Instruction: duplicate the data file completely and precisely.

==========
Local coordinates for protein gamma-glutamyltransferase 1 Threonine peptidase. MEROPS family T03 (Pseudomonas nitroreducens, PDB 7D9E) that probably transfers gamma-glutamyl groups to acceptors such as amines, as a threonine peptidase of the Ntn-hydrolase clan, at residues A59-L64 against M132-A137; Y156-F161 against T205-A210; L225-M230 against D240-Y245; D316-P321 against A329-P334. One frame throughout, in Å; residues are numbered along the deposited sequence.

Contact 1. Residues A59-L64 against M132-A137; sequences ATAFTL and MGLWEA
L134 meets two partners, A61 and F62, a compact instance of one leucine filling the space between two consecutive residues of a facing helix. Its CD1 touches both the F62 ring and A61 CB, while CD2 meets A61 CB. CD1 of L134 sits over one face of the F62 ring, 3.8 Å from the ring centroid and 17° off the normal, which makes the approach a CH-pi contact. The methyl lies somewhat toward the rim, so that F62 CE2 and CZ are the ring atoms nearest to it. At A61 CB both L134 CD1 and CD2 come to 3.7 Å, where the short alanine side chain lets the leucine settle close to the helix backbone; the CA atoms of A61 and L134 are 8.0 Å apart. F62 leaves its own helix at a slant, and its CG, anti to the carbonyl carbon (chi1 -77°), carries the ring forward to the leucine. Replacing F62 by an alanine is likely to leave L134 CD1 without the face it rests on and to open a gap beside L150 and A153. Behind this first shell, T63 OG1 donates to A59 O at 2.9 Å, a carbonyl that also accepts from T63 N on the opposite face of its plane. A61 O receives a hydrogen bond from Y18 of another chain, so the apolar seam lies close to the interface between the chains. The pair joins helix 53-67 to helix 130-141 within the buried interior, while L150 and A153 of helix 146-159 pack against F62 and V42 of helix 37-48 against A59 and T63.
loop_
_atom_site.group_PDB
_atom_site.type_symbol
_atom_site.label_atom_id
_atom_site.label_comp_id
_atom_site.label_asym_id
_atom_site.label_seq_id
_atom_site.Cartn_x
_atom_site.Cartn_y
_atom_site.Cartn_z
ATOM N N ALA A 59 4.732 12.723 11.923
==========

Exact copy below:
Local coordinates for protein gamma-glutamyltransferase 1 Threonine peptidase. MEROPS family T03 (Pseudomonas nitroreducens, PDB 7D9E) that probably transfers gamma-glutamyl groups to acceptors such as amines, as a threonine peptidase of the Ntn-hydrolase clan, at residues A59-L64 against M132-A137; Y156-F161 against T205-A210; L225-M230 against D240-Y245; D316-P321 against A329-P334. One frame throughout, in Å; residues are numbered along the deposited sequence.

Contact 1. Residues A59-L64 against M132-A137; sequences ATAFTL and MGLWEA
L134 meets two partners, A61 and F62, a compact instance of one leucine filling the space between two consecutive residues of a facing helix. Its CD1 touches both the F62 ring and A61 CB, while CD2 meets A61 CB. CD1 of L134 sits over one face of the F62 ring, 3.8 Å from the ring centroid and 17° off the normal, which makes the approach a CH-pi contact. The methyl lies somewhat toward the rim, so that F62 CE2 and CZ are the ring atoms nearest to it. At A61 CB both L134 CD1 and CD2 come to 3.7 Å, where the short alanine side chain lets the leucine settle close to the helix backbone; the CA atoms of A61 and L134 are 8.0 Å apart. F62 leaves its own helix at a slant, and its CG, anti to the carbonyl carbon (chi1 -77°), carries the ring forward to the leucine. Replacing F62 by an alanine is likely to leave L134 CD1 without the face it rests on and to open a gap beside L150 and A153. Behind this first shell, T63 OG1 donates to A59 O at 2.9 Å, a carbonyl that also accepts from T63 N on the opposite face of its plane. A61 O receives a hydrogen bond from Y18 of another chain, so the apolar seam lies close to the interface between the chains. The pair joins helix 53-67 to helix 130-141 within the buried interior, while L150 and A153 of helix 146-159 pack against F62 and V42 of helix 37-48 against A59 and T63.
loop_
_atom_site.group_PDB
_atom_site.type_symbol
_atom_site.label_atom_id
_atom_site.label_comp_id
_atom_site.label_asym_id
_atom_site.label_seq_id
_atom_site.Cartn_x
_atom_site.Cartn_y
_atom_site.Cartn_z
ATOM N N ALA A 59 4.732 12.723 11.923